Getting the Word Out on Immigration

LOS ANGELES, March 30, 2006 — -- The enormous turnout at immigration rallies in Los Angeles took this city, the country, and much of the media by surprise -- but not the Spanish-language media, because they played an active role in getting the word out.

The turnout in the demonstrations on Saturday was estimated at half a million people, a number not seen here since the protests against the Vietnam War.

"Never in our city have we had so many people come together," Los Angeles Mayor Antonio Villaraigosa said.

Latinos, including the mayor, are fighting federal legislation that would make illegally entering the United States a felony. To cheers, the mayor said, "We will defeat the legislation, and we will because it's un-American."

Some who marched at the rally echoed the mayor's sentiment.

"We were united, and we all came for a single cause," said Maria Huertas, a 27-year-old single mother from Colombia.

In Washington, politicians have long known that Latinos have the potential to be a major political force, but they have rarely been able to unite for any length of time.

Despite that, community activists and Latino journalists say Saturday's large turnout was expected.

"All the Latino community knew about it -- especially those Latinos who don't even know English," said Gustavo Arellano who writes the column "Ask a Mexican" for the newspaper Ocean County Weekly. "They knew what was going on in Congress and they weren't going to stand for it, so they went out there and rallied.

"You have these protests and somehow everyone's surprised. I wasn't surprised. I'm a member of the media. Latino members of the media were not surprised because we have our ear to the street," he said.

Activists planned Saturday's rally in just a few weeks and tackled it much the way politicians would go about a campaign. They began meeting in December and determined their goal -- influence the debate in Washington. They scheduled the rally two days before the U.S. Senate took up immigration legislation. "We wanted to impact, really impact," rally organizer Javier Rodriguez said.

Rodriguez and a handful of other immigration activists devised a plan to use Spanish-language media to get out the message.

"We knew that if we could present the issue to Spanish media that it would be the vehicle to educate the community," said Jesse Diaz, another rally organizer.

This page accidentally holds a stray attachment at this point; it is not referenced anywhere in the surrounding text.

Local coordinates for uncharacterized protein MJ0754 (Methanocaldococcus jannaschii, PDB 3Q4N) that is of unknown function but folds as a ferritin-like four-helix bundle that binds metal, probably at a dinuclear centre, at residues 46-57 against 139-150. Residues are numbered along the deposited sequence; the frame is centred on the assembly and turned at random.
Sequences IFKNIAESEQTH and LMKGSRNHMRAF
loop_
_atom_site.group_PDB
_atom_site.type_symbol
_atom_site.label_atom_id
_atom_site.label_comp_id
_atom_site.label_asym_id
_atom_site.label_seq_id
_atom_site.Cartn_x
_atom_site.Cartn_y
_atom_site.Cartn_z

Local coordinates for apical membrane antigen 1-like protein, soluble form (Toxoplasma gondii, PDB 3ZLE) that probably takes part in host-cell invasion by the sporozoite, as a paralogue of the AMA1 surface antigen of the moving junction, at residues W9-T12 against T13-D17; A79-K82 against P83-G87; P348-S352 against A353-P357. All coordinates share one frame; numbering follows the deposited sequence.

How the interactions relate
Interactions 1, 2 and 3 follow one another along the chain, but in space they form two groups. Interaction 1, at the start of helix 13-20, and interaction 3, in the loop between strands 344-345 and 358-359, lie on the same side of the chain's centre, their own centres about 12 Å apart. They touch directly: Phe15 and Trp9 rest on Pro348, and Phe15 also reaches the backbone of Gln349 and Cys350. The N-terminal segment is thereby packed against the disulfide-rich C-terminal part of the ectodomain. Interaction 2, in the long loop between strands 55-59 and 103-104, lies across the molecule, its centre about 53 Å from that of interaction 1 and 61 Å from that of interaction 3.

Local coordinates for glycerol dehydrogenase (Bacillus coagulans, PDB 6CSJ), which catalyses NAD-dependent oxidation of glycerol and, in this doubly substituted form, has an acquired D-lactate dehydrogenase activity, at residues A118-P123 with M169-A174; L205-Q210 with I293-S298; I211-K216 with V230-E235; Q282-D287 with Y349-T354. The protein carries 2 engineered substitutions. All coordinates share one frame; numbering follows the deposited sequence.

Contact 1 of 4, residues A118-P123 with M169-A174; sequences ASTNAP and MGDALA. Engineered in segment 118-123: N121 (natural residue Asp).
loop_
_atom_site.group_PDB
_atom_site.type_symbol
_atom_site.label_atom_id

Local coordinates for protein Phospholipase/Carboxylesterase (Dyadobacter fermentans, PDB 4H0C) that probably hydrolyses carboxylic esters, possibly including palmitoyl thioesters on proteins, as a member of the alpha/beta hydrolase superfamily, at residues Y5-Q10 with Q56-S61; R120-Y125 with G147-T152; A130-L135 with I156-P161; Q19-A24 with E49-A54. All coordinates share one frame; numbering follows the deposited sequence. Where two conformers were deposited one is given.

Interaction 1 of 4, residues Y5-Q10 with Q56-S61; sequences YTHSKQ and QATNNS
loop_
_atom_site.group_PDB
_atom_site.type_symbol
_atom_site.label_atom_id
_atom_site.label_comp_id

They encouraged Hispanic media to join an "epic campaign" to get Congress to pass "humane and inclusive" immigration reform. Organizers reminded the media that the Latinos who would benefit from legal protections were their viewers, listeners and readers.

Latino reporters responded, covering stories about the rally's planning. Some television stations even ran on-air promotions for the event and let Rodriguez and Diaz appear in a televised discussion that lasted four hours.

The free TV time was no small contribution. Spanish media attract a huge audience in Los Angeles. Univision is the most popular Spanish-language network in the United States. Its national evening newscast beats the leading network newscast by 2-to-1.

Nearly a dozen Latino radio personalities also took up the cause, encouraging fans to participate in rallies. Every morning, Eduardo Sotelo talked about it on his popular radio show. "I was telling people who listen to me that it was a great opportunity to demonstrate that we're going to be peacefully marching," he said.

Rodriguez and Diaz, longtime Latino activists, knew that presenting a positive image was essential to influencing leaders in Washington.

"They said if we're going to go there, go in peace," said Rafael Tapia, a 29-year-old from Mexico who participated in Saturday's rally.

Not wanting to appear divisive, planners encouraged marchers to leave their Mexican flags at home.

"They told us to bring American flags so that way the American people will know that we love this country," said Tapia, who heard about the rally while watching Spanish-language television.

Organizers also relied on church and union leaders to back them up. Unions bused in people from as far away as Texas and Nevada.

If one thing, the march is making the rest of the country aware that this is a powerful community, one whose power should not be underestimated.

Rally organizers say that they've won the first battle by organizing their community, but they're not stopping there. They're planning other pro-immigrant rallies in other parts of the country.